What the Hell (Part 2): Why Would God Create Hell?
It seems when the discussion of Hell comes up, those who are skeptical about Hell or deny it often ask why a loving and good God would create a place for people to be tortured. They often uphold God’s love and say, “How could you overstate His love?” On the opposite side, many people argue that these people deserve torture and that God created it because He is also just. They would ask, “How could you understate His justice?”
But as we see, Hell is not a place of torture where demons with pitchforks prick at the souls of the damned, nor is it a place of actual flame and fire, for how can a soul suffer flame? Rather, it is a place of self-inflicted psychological torment, where one has denied a relationship with God and therefore isn’t forced into that relationship with Him.
That Hell exists still begs the question, why would God create it or allow it?
The first thing we must recognize is that it’s wrong for both sides to pit God’s love against His justice. God is not separated, so His attributes aren’t separated either; He is both fully loving and fully just. The two do not contradict each other and do not stand in opposition to one another. One is not more powerful than the other, because this would indicate that God is composed of parts and therefore is not God.
So when Rob Bell’s promotion says that “Love Wins,” he’s wrong; love doesn’t win because love isn’t competing against anything. God hasn’t pitted His justice and His love against one another in some vast competition to see who will win. Rather, love and justice work together for God, not against each other.
Hell isn’t a matter of if God is more just than He is loving, nor is the opposite true. Instead, Hell is about God being both loving and just; loving enough to provide a way for us to spend eternity with Him, but also just in that He doesn’t force us to live with Him for eternity.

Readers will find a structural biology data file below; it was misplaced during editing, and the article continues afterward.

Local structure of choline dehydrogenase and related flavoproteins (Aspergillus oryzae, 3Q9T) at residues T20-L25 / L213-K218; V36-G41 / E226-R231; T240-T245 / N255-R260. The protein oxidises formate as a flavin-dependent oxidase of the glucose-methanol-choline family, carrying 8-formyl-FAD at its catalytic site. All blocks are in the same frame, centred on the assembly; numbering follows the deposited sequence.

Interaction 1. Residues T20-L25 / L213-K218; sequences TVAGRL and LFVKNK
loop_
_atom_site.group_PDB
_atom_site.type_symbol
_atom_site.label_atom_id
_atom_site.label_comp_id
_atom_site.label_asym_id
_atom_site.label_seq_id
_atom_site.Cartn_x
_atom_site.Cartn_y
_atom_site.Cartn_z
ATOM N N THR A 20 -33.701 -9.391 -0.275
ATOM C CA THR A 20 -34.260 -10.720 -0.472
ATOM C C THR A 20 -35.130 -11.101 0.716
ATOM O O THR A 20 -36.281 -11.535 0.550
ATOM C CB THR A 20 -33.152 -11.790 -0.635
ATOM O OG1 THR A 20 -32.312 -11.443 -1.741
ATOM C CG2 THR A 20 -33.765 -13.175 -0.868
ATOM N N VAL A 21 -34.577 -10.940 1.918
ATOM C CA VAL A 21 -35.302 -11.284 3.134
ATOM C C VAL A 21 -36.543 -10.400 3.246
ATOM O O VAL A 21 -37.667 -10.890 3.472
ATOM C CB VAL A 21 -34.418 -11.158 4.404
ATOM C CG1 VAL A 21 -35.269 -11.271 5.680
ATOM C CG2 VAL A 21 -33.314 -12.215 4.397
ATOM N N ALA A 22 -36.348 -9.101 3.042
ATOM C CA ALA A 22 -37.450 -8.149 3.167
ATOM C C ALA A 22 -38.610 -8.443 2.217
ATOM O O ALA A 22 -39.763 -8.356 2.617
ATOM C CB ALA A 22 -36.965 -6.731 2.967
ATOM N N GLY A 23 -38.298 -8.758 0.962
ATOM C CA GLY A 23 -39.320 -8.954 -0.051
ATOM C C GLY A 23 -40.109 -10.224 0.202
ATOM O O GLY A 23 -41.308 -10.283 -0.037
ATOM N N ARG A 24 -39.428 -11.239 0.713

Under almost any view of the atonement, God’s justice was handed out on the cross. Ransom theory, Christus Victor, saved from death, and substitutionary atonement all teach that God’s justice was handled on the cross in some manner. But the justice was handled because of the love; the two worked together, not against each other.
With Hell, God doesn’t send anyone to Hell unless they have chosen that route. Hell is the absence of the relationship of God while still be present in His glory; for those who have denied Him all their lives, this would create immense hatred and psychological pain, that is, weeping and gnashing of teeth. But why wouldn’t God make an atheist live with Him for eternity? I answer this with another question, how would it be fair and equitable to the atheist to force him to love God? The assumption in Heaven is that everyone is there to have a relationship with God. But if everyone gets to go, then this would be forcing them to love God; hence the necessity of Hell.
So why would God allow Hell? Because He loves us and won’t force Himself upon us. That is the answer I come up with when looking through Scripture and dealing with the idea of God being both loving and just, that Hell deals with both God’s justice and love for us, but in the respect that He won’t force us to be in a relationship with Him as that wouldn’t be fair (just) or loving.